BBC's director-general, George Entwistle, resigns over Newsnight mistakes
Investigation which wrongly identified a Tory peer as a child abuser topples the BBC's boss.
The BBC's director-general, George Entwistle, has resigned over mistakes made by Newsnight in reporting allegations of child abuse in a care home in north Wales. He had been in the post for just 54 days.
Entwistle made a statement just after 9pm alongside BBC Trust chairman Chris Patten. Patten referred to "unacceptable, shoddy" journalism at Newsnight, and praised Entwistle's "courage" in acting honourably by stepping down. Neither Entwistle or Patten took any questions, although Patten will appear on the Andrew Marr programme tomorrow.
Tim Davie, head of audio and music, will be acting director-general. As the FT's Ben Fenton notes, he does not have a journalistic background:
Choice of Tim Davey as acting DG is interesting. No journalism background to speak of. A commercial director and head of radio.
— Ben Fenton (@benfenton) November 10, 2012
Yesterday, the BBC apologised for the Newsnight report which led to Tory peer Lord McAlpine being wrongly identified as a child abuser. It later emerged that the victim, Steve Messham, had identified another man.
In the light of the fact that the Director-General is also the Editor-in-Chief and ultimately responsible for all content; and in the light of the unacceptable journalistic standards of the Newsnight film broadcast on Friday 2nd November; I have decided that the honourable thing to do is to step down from the post of Director-General.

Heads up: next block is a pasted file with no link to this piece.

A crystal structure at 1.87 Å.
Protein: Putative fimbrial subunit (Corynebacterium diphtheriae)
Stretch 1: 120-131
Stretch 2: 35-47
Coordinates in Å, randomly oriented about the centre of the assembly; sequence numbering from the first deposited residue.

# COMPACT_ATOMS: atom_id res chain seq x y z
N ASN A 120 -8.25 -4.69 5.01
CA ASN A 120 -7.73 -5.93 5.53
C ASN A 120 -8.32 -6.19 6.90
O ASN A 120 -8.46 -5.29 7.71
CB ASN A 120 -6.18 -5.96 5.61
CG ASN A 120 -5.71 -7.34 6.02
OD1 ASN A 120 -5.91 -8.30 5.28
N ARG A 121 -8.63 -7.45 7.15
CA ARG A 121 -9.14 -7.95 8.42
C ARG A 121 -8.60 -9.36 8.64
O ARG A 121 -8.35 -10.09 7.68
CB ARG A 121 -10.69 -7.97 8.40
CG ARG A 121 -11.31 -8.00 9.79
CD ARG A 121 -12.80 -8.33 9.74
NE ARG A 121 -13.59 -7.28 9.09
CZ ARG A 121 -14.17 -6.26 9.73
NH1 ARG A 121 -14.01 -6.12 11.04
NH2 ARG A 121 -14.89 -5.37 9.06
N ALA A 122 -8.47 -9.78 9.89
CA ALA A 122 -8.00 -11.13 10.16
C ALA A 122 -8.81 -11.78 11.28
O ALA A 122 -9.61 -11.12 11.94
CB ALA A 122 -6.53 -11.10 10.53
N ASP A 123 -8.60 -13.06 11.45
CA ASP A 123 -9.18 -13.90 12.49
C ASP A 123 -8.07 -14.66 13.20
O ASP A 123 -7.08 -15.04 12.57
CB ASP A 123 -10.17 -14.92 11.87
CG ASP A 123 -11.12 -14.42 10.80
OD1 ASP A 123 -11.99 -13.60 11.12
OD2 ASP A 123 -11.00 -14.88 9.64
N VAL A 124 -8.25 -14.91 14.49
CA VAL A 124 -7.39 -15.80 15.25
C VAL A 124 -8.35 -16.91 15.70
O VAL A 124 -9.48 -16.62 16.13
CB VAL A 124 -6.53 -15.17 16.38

When appointed to the role, with 23 years' experience as a producer and leader at the BBC, I was confident the Trustees had chosen the best candidate for the post, and the right person to tackle the challenges and opportunities ahead. However, the wholly exceptional events of the past few weeks have led me to conclude that the BBC should appoint a new leader.
To have been the Director-General of the BBC even for a short period, and in the most challenging of circumstances, has been a great honour. While there is understandable public concern over a number of issues well covered in the media - which I’m confident will be addressed by the Review process - we must not lose sight of the fact that the BBC is full of people of the greatest talent and the highest integrity. That’s what will continue to make it the finest broadcaster in the world.
Many have contrasted Entwistle's decision with that of other media bosses who have been affected by scandal. The New Statesman's former editor - and current media commentator - Peter Wilby noted:
Will someone do list of newspaper editors who resigned after big libels? Egs from Mail, Sun, Times, Telegraph wd be particularly interesting
— Peter Wilby (@WilbyPeter) November 10, 2012